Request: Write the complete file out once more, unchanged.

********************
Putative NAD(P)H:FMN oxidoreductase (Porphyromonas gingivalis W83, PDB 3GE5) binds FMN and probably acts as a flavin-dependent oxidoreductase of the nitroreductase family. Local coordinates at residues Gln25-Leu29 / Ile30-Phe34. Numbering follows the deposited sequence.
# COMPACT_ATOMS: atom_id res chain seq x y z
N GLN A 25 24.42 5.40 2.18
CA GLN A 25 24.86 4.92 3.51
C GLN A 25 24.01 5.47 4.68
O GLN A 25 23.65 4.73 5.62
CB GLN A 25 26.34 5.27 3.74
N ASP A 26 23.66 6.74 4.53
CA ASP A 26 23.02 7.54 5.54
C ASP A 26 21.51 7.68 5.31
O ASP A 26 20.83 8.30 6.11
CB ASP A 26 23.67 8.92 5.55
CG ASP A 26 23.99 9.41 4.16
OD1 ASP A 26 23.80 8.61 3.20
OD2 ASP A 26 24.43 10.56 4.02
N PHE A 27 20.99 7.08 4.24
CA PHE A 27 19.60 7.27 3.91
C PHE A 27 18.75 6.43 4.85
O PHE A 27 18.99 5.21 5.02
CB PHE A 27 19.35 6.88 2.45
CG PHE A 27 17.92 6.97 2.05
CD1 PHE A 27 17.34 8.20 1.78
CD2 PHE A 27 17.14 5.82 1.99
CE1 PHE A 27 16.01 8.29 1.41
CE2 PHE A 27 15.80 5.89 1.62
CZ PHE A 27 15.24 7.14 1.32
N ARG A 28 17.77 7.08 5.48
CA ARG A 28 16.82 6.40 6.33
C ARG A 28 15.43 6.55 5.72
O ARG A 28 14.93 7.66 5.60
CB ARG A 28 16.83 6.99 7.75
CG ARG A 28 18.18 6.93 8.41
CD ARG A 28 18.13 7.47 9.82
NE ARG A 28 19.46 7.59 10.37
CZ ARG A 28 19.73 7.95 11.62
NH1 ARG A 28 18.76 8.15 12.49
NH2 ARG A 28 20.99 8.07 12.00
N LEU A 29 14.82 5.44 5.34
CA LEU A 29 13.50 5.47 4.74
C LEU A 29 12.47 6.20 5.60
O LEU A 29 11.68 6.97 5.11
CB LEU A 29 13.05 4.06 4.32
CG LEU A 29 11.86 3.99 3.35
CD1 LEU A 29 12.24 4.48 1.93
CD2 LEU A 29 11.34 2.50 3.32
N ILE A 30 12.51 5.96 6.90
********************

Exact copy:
Putative NAD(P)H:FMN oxidoreductase (Porphyromonas gingivalis W83, PDB 3GE5) binds FMN and probably acts as a flavin-dependent oxidoreductase of the nitroreductase family. Local coordinates at residues Gln25-Leu29 / Ile30-Phe34. Numbering follows the deposited sequence.
# COMPACT_ATOMS: atom_id res chain seq x y z
N GLN A 25 24.42 5.40 2.18
CA GLN A 25 24.86 4.92 3.51
C GLN A 25 24.01 5.47 4.68
O GLN A 25 23.65 4.73 5.62
CB GLN A 25 26.34 5.27 3.74
N ASP A 26 23.66 6.74 4.53
CA ASP A 26 23.02 7.54 5.54
C ASP A 26 21.51 7.68 5.31
O ASP A 26 20.83 8.30 6.11
CB ASP A 26 23.67 8.92 5.55
CG ASP A 26 23.99 9.41 4.16
OD1 ASP A 26 23.80 8.61 3.20
OD2 ASP A 26 24.43 10.56 4.02
N PHE A 27 20.99 7.08 4.24
CA PHE A 27 19.60 7.27 3.91
C PHE A 27 18.75 6.43 4.85
O PHE A 27 18.99 5.21 5.02
CB PHE A 27 19.35 6.88 2.45
CG PHE A 27 17.92 6.97 2.05
CD1 PHE A 27 17.34 8.20 1.78
CD2 PHE A 27 17.14 5.82 1.99
CE1 PHE A 27 16.01 8.29 1.41
CE2 PHE A 27 15.80 5.89 1.62
CZ PHE A 27 15.24 7.14 1.32
N ARG A 28 17.77 7.08 5.48
CA ARG A 28 16.82 6.40 6.33
C ARG A 28 15.43 6.55 5.72
O ARG A 28 14.93 7.66 5.60
CB ARG A 28 16.83 6.99 7.75
CG ARG A 28 18.18 6.93 8.41
CD ARG A 28 18.13 7.47 9.82
NE ARG A 28 19.46 7.59 10.37
CZ ARG A 28 19.73 7.95 11.62
NH1 ARG A 28 18.76 8.15 12.49
NH2 ARG A 28 20.99 8.07 12.00
N LEU A 29 14.82 5.44 5.34
CA LEU A 29 13.50 5.47 4.74
C LEU A 29 12.47 6.20 5.60
O LEU A 29 11.68 6.97 5.11
CB LEU A 29 13.05 4.06 4.32
CG LEU A 29 11.86 3.99 3.35
CD1 LEU A 29 12.24 4.48 1.93
CD2 LEU A 29 11.34 2.50 3.32
N ILE A 30 12.51 5.96 6.90